By Sharon Atieno
The emergence of COVID-19 vaccines has brought relief in the fight against the pandemic, however equitable access of these vaccines is proving to be challenging as countries prioritize nationalism in drugs acquisition.
In a recent address to the World Health Organization (WHO)’s Executive Board, Dr. Tedros Adhanom Ghebreyesus, the WHO chief cautioned countries and manufacturers against a “me-first approach” in accessing the lifesaving treatments.
He reported that while 39 million doses have been administered in nearly 50 richer countries, only 25 have been given in one lowest income nation.
Data from the Duke Global Health Innovation Centre, reveals that over 7 billion vaccine have been purchased to date, with 4.2 billion doses being by high income countries; over one billion doses by upper middle-income countries, 375 million doses by lower-middle income countries and over one billion by COVAX, the global mechanism to purchase COVID-19 vaccines to ensure equitable access.
Speaking during a webinar Andrea Taylor, Lead researcher for the Launch and Scale project’s COVID-19 workstream at Duke Global Health Innovation Centre, noted that higher income countries leveraged their large purchasing power and investments in the vaccine development to get to the front of the queue for purchases.
She added that some countries have purchased even more vaccines than their populations need. Canada, for instance, has purchased enough to vaccinate five times its population. Other countries include the European Union, the United States of America, New Zealand and Australia among others.
Also, many middle income countries are also not at 100% coverage for their populations, Taylor notes. Thus there are significant gaps when looking at the vaccine coverage.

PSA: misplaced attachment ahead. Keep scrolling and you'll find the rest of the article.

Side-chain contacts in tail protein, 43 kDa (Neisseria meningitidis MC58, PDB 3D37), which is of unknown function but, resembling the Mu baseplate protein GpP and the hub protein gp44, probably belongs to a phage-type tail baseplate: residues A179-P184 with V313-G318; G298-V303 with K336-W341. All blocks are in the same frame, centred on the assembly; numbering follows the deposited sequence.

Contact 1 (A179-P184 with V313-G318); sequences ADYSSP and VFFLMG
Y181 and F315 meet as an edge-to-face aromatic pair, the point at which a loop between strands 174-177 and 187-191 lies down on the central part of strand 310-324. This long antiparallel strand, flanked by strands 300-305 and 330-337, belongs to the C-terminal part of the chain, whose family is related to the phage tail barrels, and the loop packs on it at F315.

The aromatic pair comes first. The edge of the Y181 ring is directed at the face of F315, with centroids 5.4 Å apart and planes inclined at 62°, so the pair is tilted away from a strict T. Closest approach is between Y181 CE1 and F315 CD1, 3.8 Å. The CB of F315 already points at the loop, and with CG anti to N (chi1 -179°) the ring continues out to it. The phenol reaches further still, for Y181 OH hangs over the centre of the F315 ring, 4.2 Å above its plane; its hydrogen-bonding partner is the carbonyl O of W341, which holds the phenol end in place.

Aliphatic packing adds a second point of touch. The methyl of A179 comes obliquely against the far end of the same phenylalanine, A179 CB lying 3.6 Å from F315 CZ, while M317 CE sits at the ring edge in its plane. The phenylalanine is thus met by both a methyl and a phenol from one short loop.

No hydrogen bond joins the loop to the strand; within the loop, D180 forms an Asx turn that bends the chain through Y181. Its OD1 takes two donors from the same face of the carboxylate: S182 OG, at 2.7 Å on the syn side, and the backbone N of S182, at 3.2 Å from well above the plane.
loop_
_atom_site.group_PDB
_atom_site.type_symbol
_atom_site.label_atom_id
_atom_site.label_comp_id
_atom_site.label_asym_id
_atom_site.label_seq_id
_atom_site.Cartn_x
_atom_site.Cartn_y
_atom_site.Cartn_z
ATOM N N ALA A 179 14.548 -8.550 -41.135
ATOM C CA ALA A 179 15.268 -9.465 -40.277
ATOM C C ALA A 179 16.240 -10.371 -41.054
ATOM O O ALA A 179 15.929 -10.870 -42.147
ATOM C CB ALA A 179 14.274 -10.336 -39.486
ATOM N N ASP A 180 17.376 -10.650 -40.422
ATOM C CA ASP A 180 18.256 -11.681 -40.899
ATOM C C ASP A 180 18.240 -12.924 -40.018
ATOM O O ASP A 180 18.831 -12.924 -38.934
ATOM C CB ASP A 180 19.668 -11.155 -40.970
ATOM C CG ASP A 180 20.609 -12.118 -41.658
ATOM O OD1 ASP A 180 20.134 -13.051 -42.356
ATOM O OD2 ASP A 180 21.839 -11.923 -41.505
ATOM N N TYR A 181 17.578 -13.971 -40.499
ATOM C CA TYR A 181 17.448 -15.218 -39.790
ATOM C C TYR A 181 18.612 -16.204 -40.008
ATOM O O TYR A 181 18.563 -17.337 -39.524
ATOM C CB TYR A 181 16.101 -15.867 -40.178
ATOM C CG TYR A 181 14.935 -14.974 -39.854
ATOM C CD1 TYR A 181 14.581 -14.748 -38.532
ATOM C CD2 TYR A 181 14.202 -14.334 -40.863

“In the context of limited manufacturing capacity globally, the advance market commitments made by high income countries early on and are still being made, while they make sense from the perspective of individual countries, they are also taking manufacturing slots off the market and leaving fewer available for middle-income countries and low income countries that are now trying to make purchases and finding they are fewer purchases to be made and the ones that they are making, the vaccines won’t be available for delivery until much later,” she said.
With regards to COVAX, Taylor remarked that health and economic outcomes globally are better if “we can vaccinate populations equitably across the globe, so every population in every country at the same time on the same time scale. It leads to better outcomes for all countries regardless of whether they are wealthy or poor.”
Speaking during the same webinar, Dr. Ogwell Ouma, Deputy Director at the Africa Centres for Disease Control and Prevention (Africa CDC) noted that equitable access to vaccines was important as virus do not respect borders.
“Vaccination is going to be an important tool in bringing back normalcy, there is no option but equitable distribution of vaccines, if we don’t do that the virus will never go away,” he warned.
So far, the African Union has secured 270 billion doses of vaccine. 50 million from Pfizer, 100 million for Astrazeneca and 100 million from Johnson and Johnson while awaiting data from phase three trials, Dr. Ouma said.